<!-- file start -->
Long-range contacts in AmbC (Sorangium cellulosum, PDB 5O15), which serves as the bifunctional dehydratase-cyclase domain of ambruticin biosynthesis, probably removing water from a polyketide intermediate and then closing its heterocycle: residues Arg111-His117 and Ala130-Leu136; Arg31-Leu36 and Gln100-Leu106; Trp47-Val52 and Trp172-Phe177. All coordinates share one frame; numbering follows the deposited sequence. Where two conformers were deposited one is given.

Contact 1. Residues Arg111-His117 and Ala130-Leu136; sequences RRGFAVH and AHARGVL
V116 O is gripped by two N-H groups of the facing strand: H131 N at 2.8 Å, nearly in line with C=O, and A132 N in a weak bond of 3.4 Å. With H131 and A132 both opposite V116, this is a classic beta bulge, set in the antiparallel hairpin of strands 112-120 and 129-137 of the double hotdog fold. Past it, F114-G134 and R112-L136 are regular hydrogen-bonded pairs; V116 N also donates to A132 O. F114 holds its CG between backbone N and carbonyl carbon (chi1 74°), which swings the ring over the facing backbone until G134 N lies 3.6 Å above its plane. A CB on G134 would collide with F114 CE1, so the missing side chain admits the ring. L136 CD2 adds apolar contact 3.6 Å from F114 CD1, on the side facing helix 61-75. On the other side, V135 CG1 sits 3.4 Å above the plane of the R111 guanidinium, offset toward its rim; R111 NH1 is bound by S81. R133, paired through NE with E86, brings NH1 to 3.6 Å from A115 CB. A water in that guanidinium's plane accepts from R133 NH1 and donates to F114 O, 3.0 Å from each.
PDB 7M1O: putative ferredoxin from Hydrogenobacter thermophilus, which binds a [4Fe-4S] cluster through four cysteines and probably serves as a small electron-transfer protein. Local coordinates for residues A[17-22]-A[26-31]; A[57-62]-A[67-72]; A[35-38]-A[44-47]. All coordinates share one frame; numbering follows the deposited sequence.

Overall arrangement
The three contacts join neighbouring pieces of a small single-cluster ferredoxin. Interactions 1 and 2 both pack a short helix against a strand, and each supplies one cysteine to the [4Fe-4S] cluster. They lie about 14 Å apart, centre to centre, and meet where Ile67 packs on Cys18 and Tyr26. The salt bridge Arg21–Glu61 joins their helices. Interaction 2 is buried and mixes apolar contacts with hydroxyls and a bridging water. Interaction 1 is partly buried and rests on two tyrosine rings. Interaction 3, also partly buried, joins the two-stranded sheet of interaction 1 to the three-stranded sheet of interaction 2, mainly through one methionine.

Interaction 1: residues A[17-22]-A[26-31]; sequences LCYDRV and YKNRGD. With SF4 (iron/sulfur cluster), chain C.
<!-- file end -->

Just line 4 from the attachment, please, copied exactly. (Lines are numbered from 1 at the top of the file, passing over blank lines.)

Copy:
PDB 7M1O: putative ferredoxin from Hydrogenobacter thermophilus, which binds a [4Fe-4S] cluster through four cysteines and probably serves as a small electron-transfer protein. Local coordinates for residues A[17-22]-A[26-31]; A[57-62]-A[67-72]; A[35-38]-A[44-47]. All coordinates share one frame; numbering follows the deposited sequence.